By 1963, the inhabitants of the huge Soviet Embassy compound in downtown Pyongyang felt that they were under siege. All their communications with Koreans were supervised, and most North Koreans who had expressed some sympathy with Moscow had disappeared without a trace. Soviet aid nearly stopped, and most Soviet advisors left the North. On quite a few occasions, the official media of North Korea and Soviet Russia exchanged broadsides of sharply worded critical statements.


But then things changed, dramatically and irreversibly. The anti-Soviet pro-Maoist bloc, clearly in the making in the early 1960s, fell apart in 1966–67 due to the Cultural Revolution. Around the same time, in late 1966, the internal propaganda of North Korea began to criticize “dogmatism” and “superpower chauvinism,” clearly associated with China. Relations reached their nadir in late 1968.


Nevertheless, in the late Gorbachev period, the Soviet Union’s traditional role as the primary trading partner to the DPRK began to erode. This was due in part to president Mikhail Gorbachev’s controversial decision in the late 1980s to convert trade with all Communist Bloc countries, including the DPRK, to a hard currency basis. This decision painfully affected everyone involved, including the Soviet Union and turned out to be one of the first steps toward the North Korean economic crisis of the mid-1990s.[9]

When Edvard Shevardnadze flew to Pyongyang in September 1990 to personally inform the North Koreans that Soviet-ROK diplomatic relations would be established imminently, Kim II Sung flatly refused to meet with him.

During meetings with Shevardnadze, North Korean foreign ministry officials reportedly announced that "without continued Soviet assistance" they would have to "develop their own 'modern' weapons program, turn to others for support, and cease to trust the USSR". The Soviet Foreign Minister is reported to have responded that "the DPRK would of course have to determine what was in its own best interests", although he did warn the North Koreans against trying to develop a nuclear weapons capability.

Russian Federation


Embassy of North Korea in Moscow

After the dissolution of the USSR, Russia under President Boris Yeltsin, North Korea was seen in official Moscow circles almost as unwanted. During this period, Russia was seeking legitimacy and membership in the various clubs of the major democratic powers. Russian policy toward the Korean peninsula was similarly one-sided and featured unilateral rapprochement with the Republic of Korea and maximum estrangement from the Democratic People’s Republic of Korea.

In January 1992, former Soviet Deputy Foreign Minister Igor Rogachev visited Pyongyang as President Yeltsin’s special envoy. During his stay, he notified North Korean leaders of Russia’s intention to revise the Soviet-DPRK Treaty of 1961 and urged them to hold an inter-Korean summit and to sign a nuclear safeguards accord with the International Atomic Energy Agency (IAEA) in accordance with its international obligations.[10]

Russian foreign policy during this period officially focused on the country’s “inevitable removal from the DPRK,” and Russia’s relations with North Korea were effectively frozen. The new liberal elite decided that maintaining ties with a totalitarian regime did not meet Russia’s democratic ideals. For example, Foreign Minister Andrei Kozyrev stressed in 1996 that Russia was ready to sell armaments to all comers, excluding North Korea.

In late January 1993, Russian Deputy Foreign Minister Georgiy Kunadze traveled to Pyongyang as a special representative of the Russian president. Kunadze's mission was to assist in the establishment of state to state relations, which were to replace communist party relations, the main avenue of collaboration between the two countries since the 1940s, which had broken down by the end of the 1980s. Kunadze met with Kim Yung Nam Vice Premier and Kang Sok Choo (First Deputy Foreign Minister). The Russian succeeded in getting North Korean agreement to strengthen contacts at the foreign ministerial level, and to reestablish the bilateral intergovernmental commission on economic and scientific-technical issues.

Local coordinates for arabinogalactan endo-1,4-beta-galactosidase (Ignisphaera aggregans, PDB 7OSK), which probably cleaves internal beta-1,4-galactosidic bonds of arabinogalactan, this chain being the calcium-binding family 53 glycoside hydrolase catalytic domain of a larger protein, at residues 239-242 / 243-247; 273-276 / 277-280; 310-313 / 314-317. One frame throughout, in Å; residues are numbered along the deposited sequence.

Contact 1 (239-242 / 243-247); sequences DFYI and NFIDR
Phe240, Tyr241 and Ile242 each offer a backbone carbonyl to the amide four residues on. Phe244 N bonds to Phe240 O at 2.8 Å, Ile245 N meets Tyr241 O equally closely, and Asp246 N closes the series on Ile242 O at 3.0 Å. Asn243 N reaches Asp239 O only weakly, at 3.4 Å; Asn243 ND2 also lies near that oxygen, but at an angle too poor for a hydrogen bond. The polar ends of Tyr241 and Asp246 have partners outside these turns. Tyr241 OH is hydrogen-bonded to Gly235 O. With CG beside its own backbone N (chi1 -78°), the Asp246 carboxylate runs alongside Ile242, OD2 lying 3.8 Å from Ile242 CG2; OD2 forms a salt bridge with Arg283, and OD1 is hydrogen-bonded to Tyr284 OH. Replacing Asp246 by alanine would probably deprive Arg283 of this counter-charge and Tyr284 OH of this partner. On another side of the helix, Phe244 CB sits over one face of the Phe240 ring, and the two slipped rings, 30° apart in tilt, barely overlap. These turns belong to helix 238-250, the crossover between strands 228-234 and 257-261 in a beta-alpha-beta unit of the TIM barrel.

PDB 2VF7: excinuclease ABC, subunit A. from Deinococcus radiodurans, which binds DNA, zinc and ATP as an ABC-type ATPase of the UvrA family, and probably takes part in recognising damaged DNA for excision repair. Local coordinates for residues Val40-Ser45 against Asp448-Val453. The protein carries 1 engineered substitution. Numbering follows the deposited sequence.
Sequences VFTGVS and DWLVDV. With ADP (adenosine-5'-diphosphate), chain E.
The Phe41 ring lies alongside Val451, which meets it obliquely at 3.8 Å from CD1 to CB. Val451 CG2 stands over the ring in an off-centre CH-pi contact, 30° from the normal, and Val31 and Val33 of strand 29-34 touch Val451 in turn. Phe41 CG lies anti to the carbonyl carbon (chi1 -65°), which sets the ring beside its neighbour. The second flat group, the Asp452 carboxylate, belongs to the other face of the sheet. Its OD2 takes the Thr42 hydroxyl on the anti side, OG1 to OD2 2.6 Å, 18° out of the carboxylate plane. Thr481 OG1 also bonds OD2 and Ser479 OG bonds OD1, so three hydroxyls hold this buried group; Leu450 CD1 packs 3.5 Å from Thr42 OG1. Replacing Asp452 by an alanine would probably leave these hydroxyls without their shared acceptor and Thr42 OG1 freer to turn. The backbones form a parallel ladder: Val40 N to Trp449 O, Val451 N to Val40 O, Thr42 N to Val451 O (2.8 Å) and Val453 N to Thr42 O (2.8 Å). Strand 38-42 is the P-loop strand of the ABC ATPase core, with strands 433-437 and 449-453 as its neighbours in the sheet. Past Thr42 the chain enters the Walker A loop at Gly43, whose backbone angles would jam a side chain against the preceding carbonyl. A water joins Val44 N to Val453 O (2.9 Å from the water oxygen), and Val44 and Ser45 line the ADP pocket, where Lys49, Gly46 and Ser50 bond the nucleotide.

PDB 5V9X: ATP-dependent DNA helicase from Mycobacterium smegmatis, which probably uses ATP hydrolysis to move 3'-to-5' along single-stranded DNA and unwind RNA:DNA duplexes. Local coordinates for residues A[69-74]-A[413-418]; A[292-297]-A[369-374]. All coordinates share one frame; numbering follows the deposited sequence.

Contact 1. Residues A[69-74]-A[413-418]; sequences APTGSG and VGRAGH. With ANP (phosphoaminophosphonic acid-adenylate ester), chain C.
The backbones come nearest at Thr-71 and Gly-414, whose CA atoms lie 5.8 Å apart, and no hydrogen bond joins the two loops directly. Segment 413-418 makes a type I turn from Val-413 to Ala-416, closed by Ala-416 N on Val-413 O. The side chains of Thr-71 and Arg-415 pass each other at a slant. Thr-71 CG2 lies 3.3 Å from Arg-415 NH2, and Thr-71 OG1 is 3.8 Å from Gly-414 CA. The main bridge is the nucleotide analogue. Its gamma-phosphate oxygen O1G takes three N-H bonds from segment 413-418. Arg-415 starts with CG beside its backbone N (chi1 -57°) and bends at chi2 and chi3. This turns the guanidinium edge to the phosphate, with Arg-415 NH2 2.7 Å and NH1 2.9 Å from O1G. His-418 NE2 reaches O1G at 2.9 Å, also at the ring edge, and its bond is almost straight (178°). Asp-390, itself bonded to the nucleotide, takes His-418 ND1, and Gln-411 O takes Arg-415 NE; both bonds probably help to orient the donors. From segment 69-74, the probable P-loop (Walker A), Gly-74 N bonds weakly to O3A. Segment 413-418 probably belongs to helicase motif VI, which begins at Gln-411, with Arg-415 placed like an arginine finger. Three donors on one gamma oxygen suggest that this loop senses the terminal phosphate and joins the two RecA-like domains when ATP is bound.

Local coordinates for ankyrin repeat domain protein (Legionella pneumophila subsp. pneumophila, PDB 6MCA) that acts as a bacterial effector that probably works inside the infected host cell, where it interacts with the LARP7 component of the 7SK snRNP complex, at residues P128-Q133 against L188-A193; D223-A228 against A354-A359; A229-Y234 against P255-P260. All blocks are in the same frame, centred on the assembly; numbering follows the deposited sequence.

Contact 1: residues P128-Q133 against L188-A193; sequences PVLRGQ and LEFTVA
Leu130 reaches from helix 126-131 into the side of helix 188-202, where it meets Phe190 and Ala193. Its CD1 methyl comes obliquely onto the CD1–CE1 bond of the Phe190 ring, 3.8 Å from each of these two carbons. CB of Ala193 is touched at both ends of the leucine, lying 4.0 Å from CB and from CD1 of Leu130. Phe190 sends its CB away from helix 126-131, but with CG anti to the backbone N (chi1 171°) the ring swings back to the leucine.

The first meeting of the Inter-governmental Commission for Trade, Economic, and Scientific-Technical Cooperation between Russia and DPRK was held in the spring of 1996 led by Deputy Premier Vitali Ignatenko.[11] This was the highest- level meeting (at the deputy prime ministerial level) between Moscow and Pyongyang since the collapse of the Soviet Union. During the visit, the two countries agreed to restore bilateral trade and economic cooperation to its 1991 level. The two sides also agreed to restore bilateral inter-governmental commissions and to establish working-level bodies between North Korea and the Russian Far Eastern province for bilateral cooperation in science-technology, forestry, light industry, and transport. Ignatenko carried Yeltsin's personal message to Kim Jong Il. In the message, Yeltsin expressed his hopes for tension reduction on the Korean peninsula and North Korea’s continuing observance of the Armistice Agreement. Kim Jong Il expecting that Zyuganov, the Communist Party leader, would win the coming presidential election in June–July 1996, did not even send a letter of reply, nor did he meet with the Russian delegation.[12]

In the wake of Ignatenko's trip, in rapid sequence, Moscow and Pyongyang signed a number of bilateral agreements on investment protection, scientific cooperation, and cultural exchanges. On November 28, 1996, DPRK Ambassador to Russia Son Song-Pul and Russian Minister of Economy Yevgeny Yasin signed an agreement on encouragement and mutual protection of investment in Moscow[13]

On December 16, Vice-Director Pak Yong-Hyop of the DPRK National Academy of Sciences and Secretary General N. Aplate of the Russian Academy of Sciences signed an agreement on scientific cooperation and a protocol on 1996–2000 scientific cooperation in Moscow.[14] On December 26, Vice-Chairman Kim Yong-Su of the Korean Committee for Cultural Relations With Foreign Countries and Russian Ambassador to the DPRK Valery Denisov signed an agreement on cultural cooperation in Pyongyang.[15]